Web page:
The fishing industry have said for many years that these quotas from UK waters needed addressing. The need for a re balance of these figures post Brexit is obvious.

On March 30 2019, the day after Brexit, the UK will no longer be bound by the Common Fisheries Policy and once the Fisheries Bill has received Royal Assent, the UK will be able to set it’s own quotas, and decide who will be allowed to fish in UK waters, and how many fish they are allowed to catch.

Before the referendum, fishing minister George Eustice MP  promised that the UK fleet would be able to catch and land substantially more of the fish in UK waters than at present.  UK interests could not be bargained with in order to “give advantages to other EU countries” he promised.

These sentiments were echoed on the quayside at Newlyn when we visited this week. You won’t find a sense of optimism or certainty amongst the community here though, just a solid determination to reclaim what is seen almost as a birth right. It is clear what the fishermen want, they just have doubts and a mistrust of politicians to secure the right deal for them.   The fear is that fishing rights will at best be lost in the small print of the larger Brexit negotiations, or at worst, once again be used as a political bargaining chip, given away to grease the wheels of another deal.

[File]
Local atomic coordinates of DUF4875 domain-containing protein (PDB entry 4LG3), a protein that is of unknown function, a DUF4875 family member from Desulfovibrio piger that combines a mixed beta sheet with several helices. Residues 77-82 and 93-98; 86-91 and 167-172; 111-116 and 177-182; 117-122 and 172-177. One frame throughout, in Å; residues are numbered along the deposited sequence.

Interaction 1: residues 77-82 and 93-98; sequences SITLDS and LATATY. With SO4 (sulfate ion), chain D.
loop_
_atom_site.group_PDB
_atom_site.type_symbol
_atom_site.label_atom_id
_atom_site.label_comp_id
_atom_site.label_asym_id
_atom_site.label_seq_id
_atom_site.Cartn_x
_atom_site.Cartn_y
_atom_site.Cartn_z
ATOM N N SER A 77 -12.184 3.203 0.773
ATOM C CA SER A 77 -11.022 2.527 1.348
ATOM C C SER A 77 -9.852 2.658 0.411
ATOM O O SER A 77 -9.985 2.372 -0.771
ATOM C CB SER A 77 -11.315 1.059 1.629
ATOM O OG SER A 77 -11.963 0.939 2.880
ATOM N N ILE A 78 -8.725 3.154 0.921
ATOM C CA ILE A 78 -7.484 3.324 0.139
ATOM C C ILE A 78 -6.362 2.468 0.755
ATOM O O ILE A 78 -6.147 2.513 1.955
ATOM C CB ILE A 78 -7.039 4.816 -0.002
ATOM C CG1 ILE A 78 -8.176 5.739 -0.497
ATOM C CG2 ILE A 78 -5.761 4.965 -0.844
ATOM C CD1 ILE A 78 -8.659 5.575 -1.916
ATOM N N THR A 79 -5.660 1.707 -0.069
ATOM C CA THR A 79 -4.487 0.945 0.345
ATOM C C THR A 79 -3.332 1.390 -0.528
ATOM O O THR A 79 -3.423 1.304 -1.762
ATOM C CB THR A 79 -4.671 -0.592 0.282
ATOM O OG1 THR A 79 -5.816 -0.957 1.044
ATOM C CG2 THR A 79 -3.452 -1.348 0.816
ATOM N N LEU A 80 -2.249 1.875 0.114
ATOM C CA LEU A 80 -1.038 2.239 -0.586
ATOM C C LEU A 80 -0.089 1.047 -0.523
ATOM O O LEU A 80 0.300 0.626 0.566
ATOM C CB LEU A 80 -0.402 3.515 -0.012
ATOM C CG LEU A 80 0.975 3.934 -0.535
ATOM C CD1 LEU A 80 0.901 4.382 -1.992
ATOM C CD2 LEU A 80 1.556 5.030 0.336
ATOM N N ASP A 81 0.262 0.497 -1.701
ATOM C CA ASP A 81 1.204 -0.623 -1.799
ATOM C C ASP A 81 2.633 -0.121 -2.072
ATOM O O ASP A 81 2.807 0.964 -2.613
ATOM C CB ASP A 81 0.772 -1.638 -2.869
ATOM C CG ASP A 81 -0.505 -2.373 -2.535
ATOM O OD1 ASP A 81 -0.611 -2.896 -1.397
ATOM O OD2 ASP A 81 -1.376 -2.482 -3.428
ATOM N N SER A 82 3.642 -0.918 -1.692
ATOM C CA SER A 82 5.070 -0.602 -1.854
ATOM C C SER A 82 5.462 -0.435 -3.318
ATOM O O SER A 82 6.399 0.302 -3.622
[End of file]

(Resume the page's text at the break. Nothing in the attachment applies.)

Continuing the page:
Paul Trebilcock of Cornish Fish Producers Organisation in Newlyn

Paul Trebilcock of Cornish Fish Producers Organisation, who have submitted a paper to DEFRA with their demands in the Brexit negotiations said “”The fishing industry should be seen as the litmus test of a successful Brexit. The UK fishing industry was badly let down by politicians in 1973. Entry conditions to the EEC included the principal of equal access to a common resource. This denied us all the benefits that naturally flow from being an independent coastal state. We look forward to a new era of sustainable prosperity based on that altered status”